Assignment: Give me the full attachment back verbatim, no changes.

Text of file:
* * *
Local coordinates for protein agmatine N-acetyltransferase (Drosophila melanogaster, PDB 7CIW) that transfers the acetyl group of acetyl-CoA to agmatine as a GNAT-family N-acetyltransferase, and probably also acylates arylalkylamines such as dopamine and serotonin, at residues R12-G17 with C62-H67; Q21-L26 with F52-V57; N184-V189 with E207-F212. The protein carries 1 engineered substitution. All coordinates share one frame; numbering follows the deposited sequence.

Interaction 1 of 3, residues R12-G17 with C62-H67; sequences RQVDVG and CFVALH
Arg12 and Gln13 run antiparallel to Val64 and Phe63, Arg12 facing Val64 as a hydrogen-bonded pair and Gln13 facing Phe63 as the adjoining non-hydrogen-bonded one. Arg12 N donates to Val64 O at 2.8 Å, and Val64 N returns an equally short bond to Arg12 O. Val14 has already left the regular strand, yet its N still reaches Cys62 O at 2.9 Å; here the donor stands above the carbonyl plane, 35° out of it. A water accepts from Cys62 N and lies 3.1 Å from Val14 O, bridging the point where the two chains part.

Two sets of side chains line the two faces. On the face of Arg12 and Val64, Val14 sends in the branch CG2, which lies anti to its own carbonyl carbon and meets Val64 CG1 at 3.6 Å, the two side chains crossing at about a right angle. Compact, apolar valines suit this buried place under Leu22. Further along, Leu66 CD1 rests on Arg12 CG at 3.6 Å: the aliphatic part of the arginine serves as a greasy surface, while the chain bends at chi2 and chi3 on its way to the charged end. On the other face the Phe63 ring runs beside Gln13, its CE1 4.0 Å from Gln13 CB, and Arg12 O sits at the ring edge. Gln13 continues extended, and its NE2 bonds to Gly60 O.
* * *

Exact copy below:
Local coordinates for protein agmatine N-acetyltransferase (Drosophila melanogaster, PDB 7CIW) that transfers the acetyl group of acetyl-CoA to agmatine as a GNAT-family N-acetyltransferase, and probably also acylates arylalkylamines such as dopamine and serotonin, at residues R12-G17 with C62-H67; Q21-L26 with F52-V57; N184-V189 with E207-F212. The protein carries 1 engineered substitution. All coordinates share one frame; numbering follows the deposited sequence.

Interaction 1 of 3, residues R12-G17 with C62-H67; sequences RQVDVG and CFVALH
Arg12 and Gln13 run antiparallel to Val64 and Phe63, Arg12 facing Val64 as a hydrogen-bonded pair and Gln13 facing Phe63 as the adjoining non-hydrogen-bonded one. Arg12 N donates to Val64 O at 2.8 Å, and Val64 N returns an equally short bond to Arg12 O. Val14 has already left the regular strand, yet its N still reaches Cys62 O at 2.9 Å; here the donor stands above the carbonyl plane, 35° out of it. A water accepts from Cys62 N and lies 3.1 Å from Val14 O, bridging the point where the two chains part.

Two sets of side chains line the two faces. On the face of Arg12 and Val64, Val14 sends in the branch CG2, which lies anti to its own carbonyl carbon and meets Val64 CG1 at 3.6 Å, the two side chains crossing at about a right angle. Compact, apolar valines suit this buried place under Leu22. Further along, Leu66 CD1 rests on Arg12 CG at 3.6 Å: the aliphatic part of the arginine serves as a greasy surface, while the chain bends at chi2 and chi3 on its way to the charged end. On the other face the Phe63 ring runs beside Gln13, its CE1 4.0 Å from Gln13 CB, and Arg12 O sits at the ring edge. Gln13 continues extended, and its NE2 bonds to Gly60 O.